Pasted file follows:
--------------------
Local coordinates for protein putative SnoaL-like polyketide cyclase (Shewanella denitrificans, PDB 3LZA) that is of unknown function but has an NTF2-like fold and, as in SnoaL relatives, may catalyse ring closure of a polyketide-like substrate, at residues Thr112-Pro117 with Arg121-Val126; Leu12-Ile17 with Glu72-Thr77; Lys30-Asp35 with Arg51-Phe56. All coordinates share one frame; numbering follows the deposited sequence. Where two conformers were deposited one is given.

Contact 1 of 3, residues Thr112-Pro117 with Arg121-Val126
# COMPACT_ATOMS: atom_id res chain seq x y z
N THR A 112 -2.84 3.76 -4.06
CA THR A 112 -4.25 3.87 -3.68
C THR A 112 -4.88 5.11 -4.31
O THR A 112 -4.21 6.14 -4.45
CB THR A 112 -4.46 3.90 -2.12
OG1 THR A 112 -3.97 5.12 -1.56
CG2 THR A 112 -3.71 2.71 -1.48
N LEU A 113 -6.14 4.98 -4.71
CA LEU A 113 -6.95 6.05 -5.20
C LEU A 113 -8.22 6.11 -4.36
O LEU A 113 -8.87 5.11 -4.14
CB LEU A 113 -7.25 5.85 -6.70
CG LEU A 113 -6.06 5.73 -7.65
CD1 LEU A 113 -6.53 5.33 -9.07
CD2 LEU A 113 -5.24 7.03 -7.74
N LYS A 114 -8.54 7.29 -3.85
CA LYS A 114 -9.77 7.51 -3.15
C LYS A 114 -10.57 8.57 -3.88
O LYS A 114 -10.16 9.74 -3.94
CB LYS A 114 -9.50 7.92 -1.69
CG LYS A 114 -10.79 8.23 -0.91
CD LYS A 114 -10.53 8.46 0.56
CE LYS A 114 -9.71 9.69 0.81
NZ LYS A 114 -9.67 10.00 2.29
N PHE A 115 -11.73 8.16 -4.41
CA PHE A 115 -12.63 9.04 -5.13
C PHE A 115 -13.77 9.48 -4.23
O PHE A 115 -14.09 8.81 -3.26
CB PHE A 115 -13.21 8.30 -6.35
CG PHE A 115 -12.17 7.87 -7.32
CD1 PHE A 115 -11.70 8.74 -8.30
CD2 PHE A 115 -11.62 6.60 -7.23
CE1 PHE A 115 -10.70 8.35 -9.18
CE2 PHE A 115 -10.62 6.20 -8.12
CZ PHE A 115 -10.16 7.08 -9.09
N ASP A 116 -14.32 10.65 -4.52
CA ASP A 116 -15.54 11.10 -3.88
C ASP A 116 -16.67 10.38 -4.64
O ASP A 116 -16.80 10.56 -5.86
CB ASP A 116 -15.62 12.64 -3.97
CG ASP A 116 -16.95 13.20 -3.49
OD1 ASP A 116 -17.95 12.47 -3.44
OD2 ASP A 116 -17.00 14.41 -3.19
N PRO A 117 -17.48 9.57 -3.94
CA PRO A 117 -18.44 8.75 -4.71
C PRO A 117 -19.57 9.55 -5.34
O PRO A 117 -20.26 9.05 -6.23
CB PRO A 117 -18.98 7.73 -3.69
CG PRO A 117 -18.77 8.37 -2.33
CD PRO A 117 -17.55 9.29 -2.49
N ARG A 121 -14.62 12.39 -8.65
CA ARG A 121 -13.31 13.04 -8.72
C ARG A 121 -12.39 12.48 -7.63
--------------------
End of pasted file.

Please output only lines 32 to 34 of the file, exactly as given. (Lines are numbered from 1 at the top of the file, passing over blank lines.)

CB PHE A 115 -13.21 8.30 -6.35
CG PHE A 115 -12.17 7.87 -7.32
CD1 PHE A 115 -11.70 8.74 -8.30